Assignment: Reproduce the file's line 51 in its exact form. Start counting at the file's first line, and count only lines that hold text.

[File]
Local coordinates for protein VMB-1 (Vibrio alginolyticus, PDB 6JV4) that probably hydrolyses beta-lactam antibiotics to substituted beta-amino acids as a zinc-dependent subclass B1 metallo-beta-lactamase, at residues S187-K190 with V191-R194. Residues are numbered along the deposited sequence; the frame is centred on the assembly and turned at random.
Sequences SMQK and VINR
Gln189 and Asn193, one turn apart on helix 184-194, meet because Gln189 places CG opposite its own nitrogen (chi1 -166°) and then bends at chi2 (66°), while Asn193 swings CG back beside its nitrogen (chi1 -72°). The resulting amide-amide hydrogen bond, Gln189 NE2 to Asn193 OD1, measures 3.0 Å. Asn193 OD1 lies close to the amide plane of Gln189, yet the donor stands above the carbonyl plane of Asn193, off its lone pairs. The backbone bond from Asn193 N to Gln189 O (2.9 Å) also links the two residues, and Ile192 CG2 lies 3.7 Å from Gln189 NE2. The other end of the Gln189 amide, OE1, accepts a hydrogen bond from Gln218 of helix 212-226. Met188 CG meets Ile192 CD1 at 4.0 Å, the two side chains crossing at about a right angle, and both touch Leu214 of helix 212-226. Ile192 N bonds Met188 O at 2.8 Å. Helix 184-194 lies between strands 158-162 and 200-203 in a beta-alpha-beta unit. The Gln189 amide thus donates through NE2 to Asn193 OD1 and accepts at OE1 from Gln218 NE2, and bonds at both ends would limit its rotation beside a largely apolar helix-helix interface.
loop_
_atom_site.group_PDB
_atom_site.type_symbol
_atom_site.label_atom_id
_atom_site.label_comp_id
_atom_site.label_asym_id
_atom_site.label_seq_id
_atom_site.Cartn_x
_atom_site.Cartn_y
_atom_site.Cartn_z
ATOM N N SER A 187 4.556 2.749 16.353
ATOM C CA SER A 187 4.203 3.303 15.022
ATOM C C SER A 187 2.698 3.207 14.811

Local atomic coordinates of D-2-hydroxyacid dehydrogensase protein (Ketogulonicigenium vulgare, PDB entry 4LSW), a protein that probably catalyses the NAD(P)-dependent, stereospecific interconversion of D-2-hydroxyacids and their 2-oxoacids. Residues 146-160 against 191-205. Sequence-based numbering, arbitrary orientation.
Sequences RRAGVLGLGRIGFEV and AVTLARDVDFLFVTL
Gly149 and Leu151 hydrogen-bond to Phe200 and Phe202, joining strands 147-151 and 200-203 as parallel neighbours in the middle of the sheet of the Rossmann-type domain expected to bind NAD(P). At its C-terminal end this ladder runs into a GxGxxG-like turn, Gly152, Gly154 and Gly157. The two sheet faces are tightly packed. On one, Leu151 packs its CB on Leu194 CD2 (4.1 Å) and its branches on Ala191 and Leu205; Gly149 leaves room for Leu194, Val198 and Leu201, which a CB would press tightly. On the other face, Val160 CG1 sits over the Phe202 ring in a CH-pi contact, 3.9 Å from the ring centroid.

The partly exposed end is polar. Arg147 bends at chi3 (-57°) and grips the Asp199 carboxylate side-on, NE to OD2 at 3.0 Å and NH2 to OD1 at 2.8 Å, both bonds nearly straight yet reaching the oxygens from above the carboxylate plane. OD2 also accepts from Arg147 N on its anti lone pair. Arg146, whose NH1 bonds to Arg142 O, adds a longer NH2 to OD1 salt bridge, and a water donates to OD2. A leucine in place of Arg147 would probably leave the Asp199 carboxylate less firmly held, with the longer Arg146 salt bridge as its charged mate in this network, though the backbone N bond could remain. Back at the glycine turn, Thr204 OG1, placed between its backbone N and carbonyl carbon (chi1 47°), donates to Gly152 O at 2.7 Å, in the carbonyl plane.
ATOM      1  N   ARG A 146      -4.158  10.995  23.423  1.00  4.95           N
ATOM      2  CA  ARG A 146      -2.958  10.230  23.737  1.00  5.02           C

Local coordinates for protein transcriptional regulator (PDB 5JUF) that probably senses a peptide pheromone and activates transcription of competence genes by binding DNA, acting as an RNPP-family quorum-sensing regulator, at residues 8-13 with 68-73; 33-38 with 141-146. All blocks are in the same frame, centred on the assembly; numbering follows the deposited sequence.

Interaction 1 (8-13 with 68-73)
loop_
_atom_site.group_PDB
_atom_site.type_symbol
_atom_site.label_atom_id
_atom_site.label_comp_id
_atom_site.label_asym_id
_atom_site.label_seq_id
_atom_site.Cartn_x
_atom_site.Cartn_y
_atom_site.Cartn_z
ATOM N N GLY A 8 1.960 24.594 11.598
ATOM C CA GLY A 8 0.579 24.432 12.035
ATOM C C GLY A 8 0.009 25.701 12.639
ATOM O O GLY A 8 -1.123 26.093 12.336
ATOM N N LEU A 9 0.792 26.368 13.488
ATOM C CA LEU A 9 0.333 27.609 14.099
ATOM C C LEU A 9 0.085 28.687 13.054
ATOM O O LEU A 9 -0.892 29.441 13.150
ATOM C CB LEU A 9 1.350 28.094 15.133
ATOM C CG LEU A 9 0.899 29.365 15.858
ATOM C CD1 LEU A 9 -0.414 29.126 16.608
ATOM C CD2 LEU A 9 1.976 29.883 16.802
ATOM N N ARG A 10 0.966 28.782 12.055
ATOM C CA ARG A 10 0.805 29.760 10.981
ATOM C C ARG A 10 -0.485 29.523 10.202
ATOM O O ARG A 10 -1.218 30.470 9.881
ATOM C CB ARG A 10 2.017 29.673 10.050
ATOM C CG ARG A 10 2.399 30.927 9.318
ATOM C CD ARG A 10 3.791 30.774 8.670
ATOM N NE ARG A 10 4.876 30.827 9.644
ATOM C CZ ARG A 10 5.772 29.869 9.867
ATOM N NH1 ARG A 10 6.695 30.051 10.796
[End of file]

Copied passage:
ATOM C CB ARG A 10 2.017 29.673 10.050